Even if it is an incredible and gripping story, if the writing doesn’t pull the editor in, they will pass on it. If the editor isn’t fully in love with the work, then it won’t make it past the editorial board.

An agent’s dream client

A dream client is aware of the industry. The author knows what it’s like today, not how it used to be because it’s changed a lot. The author is aware of other people’s time limits — because both agents and editors have so much material in front of them all the time, it’s insane.

And if they don’t already understand what that kind of overload is like, then they listen to the agent and they accept it.

For instance, with fiction, it can take months for an agent to let you know if they are going to represent you or not. And it can take months for editors to come back to you with a response. A nightmare client is one who is bitching about that.

When you get rejections, a nightmare client refuses to think that maybe it has something to do with their writing, or maybe it has something to do with other books that are out there on the market right now. 

An angel client says, “Well, thank you so much for trying. I know that it doesn’t always fly. It’s the way that it goes.”

A dream client is someone the agent can dialog with. It doesn’t have to all be pleasant. Just open and honest. Hear the agent out and believe them when they say they are doing their best. A dream author listens.

Some interesting facts about the publishing industry

An author is the person’s whose name is on the book. The writer is the person who wrote the words. Often the author has the market, platform, and experience, and the writer has the writing skills.

At the time of the interview, Laura estimated there were only 5,000 ghost writers in the US. She said it’s a great career. Ghost writers are always needed.

Laura estimated 50% of nonfiction books are ghostwritten.

Laura’s take on an agent’s job

Laura sees herself as a matchmaker. She puts a good author and writer together. The same is true for an author and an editor. It’s a critical part of the job. Being able to match people correctly. She does this by really listening to what her clients have to say. 

How Laura chooses clients

She said 95% of her clients are referrals. It is extremely rare for Laura to take something cold (blind).

Laura’s advice to writers without connections

Laura said, if somehow a non-referred pitch were to come her way, To even look at it, your pitch has to be well written, short, to the point, and so strong in its writing that I go, ‘Huh,’ this is (a) a really interesting subject and (b) this person can write. Those are the only two things that are going to make me pick something up cold.”

Nothing reaches Laura’s desk unless its vetted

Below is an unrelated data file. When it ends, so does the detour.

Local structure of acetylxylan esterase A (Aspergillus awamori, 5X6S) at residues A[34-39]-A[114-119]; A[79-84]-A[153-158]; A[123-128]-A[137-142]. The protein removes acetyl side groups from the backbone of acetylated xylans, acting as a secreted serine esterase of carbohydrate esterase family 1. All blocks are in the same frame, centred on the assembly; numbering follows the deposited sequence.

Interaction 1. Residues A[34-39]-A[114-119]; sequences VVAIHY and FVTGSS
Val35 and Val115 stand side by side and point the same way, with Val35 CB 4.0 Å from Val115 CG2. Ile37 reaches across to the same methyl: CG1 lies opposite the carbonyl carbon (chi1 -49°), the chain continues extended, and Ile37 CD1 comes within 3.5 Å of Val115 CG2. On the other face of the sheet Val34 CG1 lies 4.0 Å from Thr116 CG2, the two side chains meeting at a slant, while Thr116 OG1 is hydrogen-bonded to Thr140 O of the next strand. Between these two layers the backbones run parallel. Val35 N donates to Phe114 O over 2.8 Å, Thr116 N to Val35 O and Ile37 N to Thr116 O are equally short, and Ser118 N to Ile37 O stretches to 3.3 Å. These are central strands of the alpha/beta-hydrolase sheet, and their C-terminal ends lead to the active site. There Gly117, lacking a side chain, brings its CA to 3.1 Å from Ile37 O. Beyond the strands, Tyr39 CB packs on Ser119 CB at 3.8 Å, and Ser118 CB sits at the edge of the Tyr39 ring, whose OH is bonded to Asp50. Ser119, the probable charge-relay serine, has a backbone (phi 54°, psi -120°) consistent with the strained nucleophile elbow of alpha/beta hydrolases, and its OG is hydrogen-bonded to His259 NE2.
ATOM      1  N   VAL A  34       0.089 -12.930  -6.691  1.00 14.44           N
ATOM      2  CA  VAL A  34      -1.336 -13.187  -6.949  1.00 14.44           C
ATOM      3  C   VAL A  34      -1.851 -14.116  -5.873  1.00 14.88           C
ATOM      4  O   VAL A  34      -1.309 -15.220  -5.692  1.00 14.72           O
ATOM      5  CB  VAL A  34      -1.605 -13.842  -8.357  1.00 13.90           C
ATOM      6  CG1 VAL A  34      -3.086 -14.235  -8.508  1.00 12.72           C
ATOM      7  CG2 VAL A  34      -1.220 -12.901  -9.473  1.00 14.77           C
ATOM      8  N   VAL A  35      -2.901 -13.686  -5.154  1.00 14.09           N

Her agency has a stable of interns who go through all the mail that is submitted. Nothing gets to an agent unless it would be of interest to them.

Laura can’t even explain how that system works. She can’t say how many things come in a day, but about 40 pitches are sent to her from that team daily.

Authors have to sell their work

One of the first things she’s asks a client is, “What are you willing to do? Are you willing to get freelance publicity?.. .Do you have a company that’s willing to buy that book, at 10,000 or so?” She needs that info to pitch to publishers.  

The industry has changed

Publishing has become somewhat like the music industry because of digital publishing and blogging. People don’t buy books as much as they used to, and they want shorter books than they used to.

Passion used to drive this industry. Now, if an author doesn’t have a platform, it’s going to be a hard sell. “I’m sorry to say that so bluntly, but it’s just the fact of the matter. If you can’t give me ammunition to sell, then it’s hard.”

Smaller publishers, like Skyhorse, can offer partnership in building a platform, as long as you come to the table with something beautiful. 

Identifying best sellers

Sometimes amazing books that are really great aren’t best sellers. And it’s not your fault. It’s not anyone’s fault.

There are so many variables in this industry that you can not control, whether you’re the author, the editor, or the agent. All you can do is keep trying and do your best. Put all your effort into it and believing in the book.

This comes back to being that dream client. A dream client will say to her agent, “Whatever happens, I know I’m in the best hands that I could possibly be in.”

Even in the face of rejection, a dream client would say, “This sucks, but it’s nobody’s fault. I’m frustrated by it, but I know everybody’s trying.” A horrible author is one that blames the publisher, editor, or agent.

Laura says she’s still surprised by books that don’t work that she was positive would hit the best seller list. Sometimes it’s because another similar book hit the list just before it. 

Laura’s secret to success

Laura says her success comes her ability to remain present. She offers the following advice to authors.

“As much as you can, stay in the moment, and do not let anticipatory anxiety take over your work. Writing is such a wonderful and fun thing. Enjoy writing. Just enjoy it.”

“This isn’t the business you go into because you want to become famous or to do for money.”

“People say, ‘I can’t quit my job. I thought you were going to get me that kind of advance.’ What century are you living in?”

“Stay present in your work and love writing. Love it. And you will get rewards.”